Waiting for Trump

The reason for this is that making such a statement not as a general observation but linked to a specific plan, makes it acquire the nature of a concrete proposal.

By
May 13, 2019 21:18
4 minute read.
WHAT DO Donald Trump and Jared Kushner have up their sleeves?

WHAT DO Donald Trump and Jared Kushner have up their sleeves?. (photo credit: REUTERS)

 
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The “deal of the century,” as US President Donald Trump calls his new peace initiative for the Israeli-Palestinian conflict will, according to press reports, be made public after the end of Ramadan, i.e., around June 4 (the dates for Ramadan are elastic).

Ever since the idea of a new peace formula was announced, there have been growing speculations as to its contents – and now, with the date rapidly approaching, the atmosphere has been rife with rumors and conjectures, often accompanied by bodyguards of disinformation from all sides.

However, people who were associated in the past with the relevant issues or acquainted with some of the ideas circulating in the administration may be right in assuming, for instance, that the words of Jared Kushner, reportedly the plan’s architect, at a recent Time magazine event – namely, that “the plan will emphasize economic advantages for the Palestinians and security for Israel” – hint that security throughout the “territories” will remain under the control of Israel, whatever the nature of a political arrangement or lack of one might be.

The reason for this is that making such a statement not as a general observation but linked to a specific plan, makes it acquire the nature of a concrete proposal.

The second half of the equation – i.e., the “economic advantages of the Palestinians” – is reminiscent of former pronouncements, both by Trump’s team and of Prime Minister Benjamin Netanyahu’s formula for “economic peace.”

But special interest was aroused by the sentence in Kushner’s speech that “the negotiations over a two-state solution have failed” – leading to two opposing interpretations: that it is altogether off the table, or, on the contrary, that past failure does not rule out other ways to accomplish it.

Opposing political camps in Israel were, of course, eager to interpret the above in ways that would support their own political aims: those who support “Greater Israel” or a “one-state” solution on the one hand, and those who see peace exclusively in the context of a “two-state” solution on the other hand.

Some commentators also noted that, in the first case, i.e., the shelving of the two-state alternative, the eventual outcome would probably be the demise of the Palestinian Authority, and that Israel would then have to evaluate if this would be in its interest.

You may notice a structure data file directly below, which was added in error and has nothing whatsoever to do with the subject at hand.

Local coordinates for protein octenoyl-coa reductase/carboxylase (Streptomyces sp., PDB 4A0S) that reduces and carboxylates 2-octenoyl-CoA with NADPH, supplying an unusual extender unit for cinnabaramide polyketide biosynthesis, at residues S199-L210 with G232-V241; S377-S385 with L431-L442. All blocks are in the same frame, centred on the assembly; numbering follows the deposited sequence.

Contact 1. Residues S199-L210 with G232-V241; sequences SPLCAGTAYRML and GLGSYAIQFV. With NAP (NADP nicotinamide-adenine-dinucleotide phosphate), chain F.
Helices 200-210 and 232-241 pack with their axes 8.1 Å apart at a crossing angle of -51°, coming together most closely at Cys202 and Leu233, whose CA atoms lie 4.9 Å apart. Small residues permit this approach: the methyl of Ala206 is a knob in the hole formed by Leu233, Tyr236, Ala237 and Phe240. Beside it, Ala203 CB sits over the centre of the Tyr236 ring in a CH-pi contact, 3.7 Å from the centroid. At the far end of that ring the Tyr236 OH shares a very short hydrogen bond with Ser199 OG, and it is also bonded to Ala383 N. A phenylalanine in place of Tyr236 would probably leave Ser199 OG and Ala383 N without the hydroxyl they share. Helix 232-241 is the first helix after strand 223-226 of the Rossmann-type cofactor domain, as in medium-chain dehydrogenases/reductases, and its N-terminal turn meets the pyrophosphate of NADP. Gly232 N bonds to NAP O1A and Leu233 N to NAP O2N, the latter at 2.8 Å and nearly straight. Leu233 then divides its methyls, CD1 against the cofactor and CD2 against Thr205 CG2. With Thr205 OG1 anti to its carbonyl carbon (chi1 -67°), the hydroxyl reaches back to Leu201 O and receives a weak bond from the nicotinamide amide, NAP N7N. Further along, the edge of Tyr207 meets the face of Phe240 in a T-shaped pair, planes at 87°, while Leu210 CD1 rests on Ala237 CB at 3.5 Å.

WHAT MIGHT actually be on the minds of the US team is establishing a self-governing Palestinian political entity with defined and limited characteristics of sovereignty, especially with regards to security and international ties, similar to the Dayan-Begin concept of autonomy.


Other subjects that could be included in the plan (and here it is I who am making conjectures) would relate to attaching the large settlement blocs legally and factually to the State of Israel – harking back to the 2004 George W. Bush letter to prime minister Ariel Sharon – while the isolated Israeli settlements in the West Bank would be accorded extra-territorial legal status inside the Palestinian entity.

There may or may not also be plans for Gaza, but the idea of expanding the Gaza Strip to northern Sinai, which had been bandied around in the past, is clearly DOA because of Egypt’s absolute refusal.

Other issues the American plan would probably address are the integration of the Palestinian refugees in their present places of residence and finding a place for a future Palestinian capital in the enlarged Jerusalem area. The underlying assumption of the plan is, of course, a complete end of conflict and a recognition by the Palestinians of Israel as the nation-state of the Jewish people.

Naturally, these are not the only points in dispute. And even if solutions were found for them, the possibility that the current Palestinian leadership would deign to discuss the Trump plan is almost nonexistent, given that neither it nor its predecessors were willing to discuss any formula that recognized the Jewish people’s right of self-determination in any part of the country.

Still, the plan, even if rejected by the Palestinians, could have possible advantages, if it wins the support in principle of at least parts of the Arab world, perhaps creating a new baseline for agreements and solutions in the future.

If the above will, in general terms, be the outline of the Trump plan, one may expect Israel’s response, despite some reservations, to be positive in principle as a basis for negotiations.

Whether Trump’s “deal of the century” will be a new chapter in the long saga of the Israeli-Palestinian conflict, or even just turning a page, only time will tell.

However, trying to look at it optimistically, the very fact that the Trump “deal of the century” does include new and constructive ideas and initiatives may eventually have a positive impact on the situation.
The author is a former Israeli ambassador to the US.

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